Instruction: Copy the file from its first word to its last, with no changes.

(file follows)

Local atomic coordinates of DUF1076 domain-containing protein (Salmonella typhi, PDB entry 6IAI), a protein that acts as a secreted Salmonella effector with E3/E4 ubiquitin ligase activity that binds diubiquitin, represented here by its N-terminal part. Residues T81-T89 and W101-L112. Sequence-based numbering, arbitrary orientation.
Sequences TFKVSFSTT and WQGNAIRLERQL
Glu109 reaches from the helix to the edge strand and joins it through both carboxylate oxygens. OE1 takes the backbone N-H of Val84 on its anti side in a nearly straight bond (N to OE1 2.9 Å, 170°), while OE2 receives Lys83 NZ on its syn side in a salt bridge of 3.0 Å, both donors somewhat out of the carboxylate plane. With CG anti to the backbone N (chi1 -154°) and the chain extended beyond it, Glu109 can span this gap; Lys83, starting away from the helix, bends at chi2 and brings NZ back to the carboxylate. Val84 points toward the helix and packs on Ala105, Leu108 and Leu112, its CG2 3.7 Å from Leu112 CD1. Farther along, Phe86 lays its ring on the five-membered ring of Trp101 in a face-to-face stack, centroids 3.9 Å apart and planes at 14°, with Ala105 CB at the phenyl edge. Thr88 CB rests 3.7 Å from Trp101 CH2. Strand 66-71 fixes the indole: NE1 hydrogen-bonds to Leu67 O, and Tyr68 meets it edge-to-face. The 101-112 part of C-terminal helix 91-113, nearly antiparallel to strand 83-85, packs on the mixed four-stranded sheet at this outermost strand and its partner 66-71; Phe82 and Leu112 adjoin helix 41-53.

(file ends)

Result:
Local atomic coordinates of DUF1076 domain-containing protein (Salmonella typhi, PDB entry 6IAI), a protein that acts as a secreted Salmonella effector with E3/E4 ubiquitin ligase activity that binds diubiquitin, represented here by its N-terminal part. Residues T81-T89 and W101-L112. Sequence-based numbering, arbitrary orientation.
Sequences TFKVSFSTT and WQGNAIRLERQL
Glu109 reaches from the helix to the edge strand and joins it through both carboxylate oxygens. OE1 takes the backbone N-H of Val84 on its anti side in a nearly straight bond (N to OE1 2.9 Å, 170°), while OE2 receives Lys83 NZ on its syn side in a salt bridge of 3.0 Å, both donors somewhat out of the carboxylate plane. With CG anti to the backbone N (chi1 -154°) and the chain extended beyond it, Glu109 can span this gap; Lys83, starting away from the helix, bends at chi2 and brings NZ back to the carboxylate. Val84 points toward the helix and packs on Ala105, Leu108 and Leu112, its CG2 3.7 Å from Leu112 CD1. Farther along, Phe86 lays its ring on the five-membered ring of Trp101 in a face-to-face stack, centroids 3.9 Å apart and planes at 14°, with Ala105 CB at the phenyl edge. Thr88 CB rests 3.7 Å from Trp101 CH2. Strand 66-71 fixes the indole: NE1 hydrogen-bonds to Leu67 O, and Tyr68 meets it edge-to-face. The 101-112 part of C-terminal helix 91-113, nearly antiparallel to strand 83-85, packs on the mixed four-stranded sheet at this outermost strand and its partner 66-71; Phe82 and Leu112 adjoin helix 41-53.